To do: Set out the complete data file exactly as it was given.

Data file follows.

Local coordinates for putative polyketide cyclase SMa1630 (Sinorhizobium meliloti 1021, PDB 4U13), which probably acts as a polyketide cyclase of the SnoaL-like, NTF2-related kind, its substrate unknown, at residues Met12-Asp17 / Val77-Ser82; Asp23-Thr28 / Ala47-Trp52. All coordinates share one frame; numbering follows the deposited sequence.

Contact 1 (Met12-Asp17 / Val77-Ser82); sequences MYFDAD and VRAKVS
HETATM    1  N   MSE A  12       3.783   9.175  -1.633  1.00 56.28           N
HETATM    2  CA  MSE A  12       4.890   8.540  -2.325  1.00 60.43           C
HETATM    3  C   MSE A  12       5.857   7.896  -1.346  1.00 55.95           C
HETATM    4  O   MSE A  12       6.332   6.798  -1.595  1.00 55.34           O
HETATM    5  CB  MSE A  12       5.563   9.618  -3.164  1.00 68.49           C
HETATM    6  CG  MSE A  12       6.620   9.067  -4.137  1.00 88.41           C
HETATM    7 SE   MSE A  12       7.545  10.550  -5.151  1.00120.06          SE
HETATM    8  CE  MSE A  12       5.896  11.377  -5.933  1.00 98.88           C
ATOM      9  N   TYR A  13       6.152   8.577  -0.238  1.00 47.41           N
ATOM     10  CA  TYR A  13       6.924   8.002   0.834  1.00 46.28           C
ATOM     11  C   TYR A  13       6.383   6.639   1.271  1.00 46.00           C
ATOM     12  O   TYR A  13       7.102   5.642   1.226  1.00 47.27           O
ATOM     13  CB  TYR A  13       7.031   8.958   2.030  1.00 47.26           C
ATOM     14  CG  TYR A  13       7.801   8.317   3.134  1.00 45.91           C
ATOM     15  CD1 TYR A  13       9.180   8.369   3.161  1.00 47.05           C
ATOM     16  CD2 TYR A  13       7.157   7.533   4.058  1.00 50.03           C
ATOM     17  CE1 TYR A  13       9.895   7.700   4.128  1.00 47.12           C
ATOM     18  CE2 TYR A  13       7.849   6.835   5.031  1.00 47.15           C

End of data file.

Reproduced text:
Local coordinates for putative polyketide cyclase SMa1630 (Sinorhizobium meliloti 1021, PDB 4U13), which probably acts as a polyketide cyclase of the SnoaL-like, NTF2-related kind, its substrate unknown, at residues Met12-Asp17 / Val77-Ser82; Asp23-Thr28 / Ala47-Trp52. All coordinates share one frame; numbering follows the deposited sequence.

Contact 1 (Met12-Asp17 / Val77-Ser82); sequences MYFDAD and VRAKVS
HETATM    1  N   MSE A  12       3.783   9.175  -1.633  1.00 56.28           N
HETATM    2  CA  MSE A  12       4.890   8.540  -2.325  1.00 60.43           C
HETATM    3  C   MSE A  12       5.857   7.896  -1.346  1.00 55.95           C
HETATM    4  O   MSE A  12       6.332   6.798  -1.595  1.00 55.34           O
HETATM    5  CB  MSE A  12       5.563   9.618  -3.164  1.00 68.49           C
HETATM    6  CG  MSE A  12       6.620   9.067  -4.137  1.00 88.41           C
HETATM    7 SE   MSE A  12       7.545  10.550  -5.151  1.00120.06          SE
HETATM    8  CE  MSE A  12       5.896  11.377  -5.933  1.00 98.88           C
ATOM      9  N   TYR A  13       6.152   8.577  -0.238  1.00 47.41           N
ATOM     10  CA  TYR A  13       6.924   8.002   0.834  1.00 46.28           C
ATOM     11  C   TYR A  13       6.383   6.639   1.271  1.00 46.00           C
ATOM     12  O   TYR A  13       7.102   5.642   1.226  1.00 47.27           O
ATOM     13  CB  TYR A  13       7.031   8.958   2.030  1.00 47.26           C
ATOM     14  CG  TYR A  13       7.801   8.317   3.134  1.00 45.91           C
ATOM     15  CD1 TYR A  13       9.180   8.369   3.161  1.00 47.05           C
ATOM     16  CD2 TYR A  13       7.157   7.533   4.058  1.00 50.03           C
ATOM     17  CE1 TYR A  13       9.895   7.700   4.128  1.00 47.12           C
ATOM     18  CE2 TYR A  13       7.849   6.835   5.031  1.00 47.15           C